education, foreign affairs. pretends to be an expert in many other subjects Education: Bachelor's degree: University of Miami. Master's degree: Northwestern University
Valerie Strauss covers education and runs The Washington Post's long-running Answer Sheet blog. She sees the education beat broadly and writes about the practice, politics, sociology and psychology and it. She writes her own pieces and publishes on her blog the work of students, teachers, parents, researchers and others to offer readers views other than hers. She has over the years covered and investigated education issues on the local, state and federal levels, as well as preK-12 and higher education and public and private schools. She has attempted to hold policymakers accountable during both Republican and Democratic administrations.
She came to the Post as an assistant foreign editor for Asia in 1987 and worked as weekend foreign desk editor during some of the most riveting moments in modern times, including the 1989 Tiananmen Square protests in China and the collapse of the Soviet empire. She led award-winning projects on the Cultural Revolution and the plight of women in third-world countries. She came to the Post from Reuters, where she worked as national security editor and a military/foreign affairs reporter on Capitol Hill. Before that she was assistant foreign editor of United Press International, and worked in the Miami bureau of UPI, covering national stories such as relations with Cuba (where she traveled when the country was still closed to Americans), riots and immigration issues. At The Los Angeles Times she was an editor.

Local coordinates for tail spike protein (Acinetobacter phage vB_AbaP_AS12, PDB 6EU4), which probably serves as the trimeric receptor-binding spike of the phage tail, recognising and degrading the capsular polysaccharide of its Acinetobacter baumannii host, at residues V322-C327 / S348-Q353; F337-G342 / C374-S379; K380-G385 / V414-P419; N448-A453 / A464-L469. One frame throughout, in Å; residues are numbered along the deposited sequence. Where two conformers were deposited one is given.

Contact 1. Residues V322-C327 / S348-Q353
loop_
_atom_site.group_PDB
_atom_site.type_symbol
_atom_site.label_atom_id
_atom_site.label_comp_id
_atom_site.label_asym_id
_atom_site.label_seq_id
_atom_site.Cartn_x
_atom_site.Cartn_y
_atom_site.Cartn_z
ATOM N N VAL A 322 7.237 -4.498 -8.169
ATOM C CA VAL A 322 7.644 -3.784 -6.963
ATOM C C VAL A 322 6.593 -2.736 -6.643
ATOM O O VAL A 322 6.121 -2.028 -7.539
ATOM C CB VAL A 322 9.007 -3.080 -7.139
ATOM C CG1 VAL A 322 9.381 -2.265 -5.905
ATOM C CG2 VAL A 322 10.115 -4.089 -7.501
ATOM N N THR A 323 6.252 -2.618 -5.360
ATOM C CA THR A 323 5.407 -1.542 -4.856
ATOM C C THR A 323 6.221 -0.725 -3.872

At Teachers College graduation, he said: 'For too long we have turned a blind eye as a nation towards the needs and frustrations of our teachers.... How many times have you seen federal or state legislators demand increased teacher pay and adequate supplies in schools? Why do politicians argue vociferously for guns in schools, but not for more books?'
Not many schools can boast a student NAACP chapter, Las Razas Unidas, a Middle Eastern club, a Karen Zomi Karenni club, and a Native American caucus. This one does -- and its a 2017 Schools of Opportunity winner.
Welcome to public school in North Carolina: Classes with so many children that some have to sit on the floor. Other classes taking place in closets. Blind students who can’t get books in Braille. ... And check out these pictures.